Amr Nabil  /  AP
Egyptian supporters from the ruling National Democratic party, right, fight Wednesday with supporters from the Kifaya movement, during a rally in Cairo.
updated 5/25/2005 10:08:18 PM ET 2005-05-26T02:08:18

Plainclothes government agents beat protesters and watched as President Hosni Mubarak’s supporters punched other demonstrators Wednesday, marring a referendum on whether to let more than one candidate run in presidential elections.

Protesters were demonstrating against rules in the proposed referendum that would require independent candidates to get 250 recommendations from elected members of parliament and local councils — all dominated by Mubarak’s party — before being allowed to run.

The voters were casting a “yes” or “no” vote on the constitutional amendment passed by parliament this month with the requirement of 250 recommendations.

Female protesters in particular seemed to be targeted for beatings by both plainclothes state security agents and pro-Mubarak supporters, according to several witnesses and Associated Press

“This is the first time this sort of beating and humiliation has taken place here in Cairo,” said Abdel Halim Qandil of the opposition group Kifaya. He said it had been a problem before in provincial areas.

AP: Agents obeyed government officers
The government had no official reaction to the violence. Security officials said the clashes were between Mubarak supporters and Kifaya members, and that security officials were not involved. But AP reporters saw plainclothes agents taking instructions from both uniformed and non-uniformed government security officers.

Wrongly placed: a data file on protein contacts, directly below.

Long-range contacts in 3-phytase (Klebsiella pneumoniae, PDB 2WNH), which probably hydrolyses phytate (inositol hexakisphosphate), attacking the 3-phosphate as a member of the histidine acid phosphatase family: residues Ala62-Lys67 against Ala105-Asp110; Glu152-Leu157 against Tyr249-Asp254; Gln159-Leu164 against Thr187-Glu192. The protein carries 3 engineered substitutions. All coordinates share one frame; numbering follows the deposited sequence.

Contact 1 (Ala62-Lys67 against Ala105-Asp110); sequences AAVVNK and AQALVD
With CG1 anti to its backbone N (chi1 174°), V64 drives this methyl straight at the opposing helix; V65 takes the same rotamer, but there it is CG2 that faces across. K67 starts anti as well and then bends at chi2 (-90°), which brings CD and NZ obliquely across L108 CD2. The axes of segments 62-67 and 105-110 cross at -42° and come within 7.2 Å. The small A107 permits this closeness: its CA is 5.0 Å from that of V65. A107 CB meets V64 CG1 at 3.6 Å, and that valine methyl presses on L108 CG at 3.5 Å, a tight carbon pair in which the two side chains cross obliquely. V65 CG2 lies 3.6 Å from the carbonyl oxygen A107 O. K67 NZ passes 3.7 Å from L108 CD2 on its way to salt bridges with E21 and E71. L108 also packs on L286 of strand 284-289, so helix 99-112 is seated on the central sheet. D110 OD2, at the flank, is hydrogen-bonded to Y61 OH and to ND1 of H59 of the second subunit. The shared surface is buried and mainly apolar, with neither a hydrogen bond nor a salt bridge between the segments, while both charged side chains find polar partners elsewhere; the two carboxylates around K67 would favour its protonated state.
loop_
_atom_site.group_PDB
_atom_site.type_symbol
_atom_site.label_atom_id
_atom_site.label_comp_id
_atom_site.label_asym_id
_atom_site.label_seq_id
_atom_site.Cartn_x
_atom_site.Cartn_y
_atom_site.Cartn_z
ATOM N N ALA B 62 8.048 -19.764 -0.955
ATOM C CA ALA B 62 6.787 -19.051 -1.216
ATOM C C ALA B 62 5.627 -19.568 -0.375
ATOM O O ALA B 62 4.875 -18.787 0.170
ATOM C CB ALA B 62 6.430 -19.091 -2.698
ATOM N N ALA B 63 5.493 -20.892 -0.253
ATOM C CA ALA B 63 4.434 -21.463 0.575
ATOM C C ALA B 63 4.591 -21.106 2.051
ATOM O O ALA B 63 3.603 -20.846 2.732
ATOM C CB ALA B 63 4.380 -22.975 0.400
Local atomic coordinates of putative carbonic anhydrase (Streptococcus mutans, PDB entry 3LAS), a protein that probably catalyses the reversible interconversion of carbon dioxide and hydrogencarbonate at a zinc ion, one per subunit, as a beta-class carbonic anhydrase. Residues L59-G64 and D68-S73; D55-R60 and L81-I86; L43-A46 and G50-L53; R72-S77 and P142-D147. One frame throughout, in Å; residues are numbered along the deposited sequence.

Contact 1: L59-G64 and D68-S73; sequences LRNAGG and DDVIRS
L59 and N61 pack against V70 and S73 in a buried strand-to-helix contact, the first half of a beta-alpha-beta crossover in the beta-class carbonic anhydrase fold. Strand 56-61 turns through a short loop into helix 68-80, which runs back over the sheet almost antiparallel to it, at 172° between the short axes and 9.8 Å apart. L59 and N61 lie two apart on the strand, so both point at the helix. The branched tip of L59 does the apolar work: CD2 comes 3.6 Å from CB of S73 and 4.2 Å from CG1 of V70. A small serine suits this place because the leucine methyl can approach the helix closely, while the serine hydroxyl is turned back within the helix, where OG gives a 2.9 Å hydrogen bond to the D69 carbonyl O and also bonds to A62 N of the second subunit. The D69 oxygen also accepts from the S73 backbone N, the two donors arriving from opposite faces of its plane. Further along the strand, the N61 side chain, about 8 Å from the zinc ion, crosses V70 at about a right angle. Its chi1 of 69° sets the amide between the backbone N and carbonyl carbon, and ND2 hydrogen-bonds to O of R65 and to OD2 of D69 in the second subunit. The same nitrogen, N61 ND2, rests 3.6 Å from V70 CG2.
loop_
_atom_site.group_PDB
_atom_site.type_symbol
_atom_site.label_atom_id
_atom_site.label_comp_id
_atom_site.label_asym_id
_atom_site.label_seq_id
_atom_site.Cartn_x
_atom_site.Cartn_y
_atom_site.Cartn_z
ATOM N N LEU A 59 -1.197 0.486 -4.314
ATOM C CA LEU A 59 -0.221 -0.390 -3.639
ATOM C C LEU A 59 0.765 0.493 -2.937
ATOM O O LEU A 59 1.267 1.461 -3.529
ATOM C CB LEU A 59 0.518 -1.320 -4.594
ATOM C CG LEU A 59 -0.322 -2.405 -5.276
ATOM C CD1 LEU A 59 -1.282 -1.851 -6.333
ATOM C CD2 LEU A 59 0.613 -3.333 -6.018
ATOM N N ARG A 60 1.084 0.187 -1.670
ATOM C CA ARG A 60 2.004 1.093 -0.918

The constitutional referendum, expected to pass easily, required a simple majority. It would pave the way for multiparty presidential elections in September, the first in Egypt’s history. Opponents say the rules are so draconian that no real challenge is possible.

Mubarak, 77, who has been in power since 1981 serving four terms, has not yet said he will run in the multicandidate election but is expected to.

The vote went on peacefully in much of the country. Polling stations around Cairo saw a steady flow of voters on the referendum amendment. Technically, the amendment would change the wording in the constitution to require “presidential elections” rather than the current yes-or-no referendums.

Turnout may send signal
The Interior Ministry said about 32.5 million people were expected to vote, and turnout was seen as a barometer of Mubarak’s legitimacy going forward.

Mubarak and his ruling National Democratic Party had used the state media, rallies, and both Muslim and Christian religious leaders to urge people to vote.

Opponents who boycotted the vote had planned to hold a series of demonstrations, but canceled at least one after government warnings that protests would not be tolerated.

Nevertheless, there were some anti-Mubarak demonstrations — many broken up by force.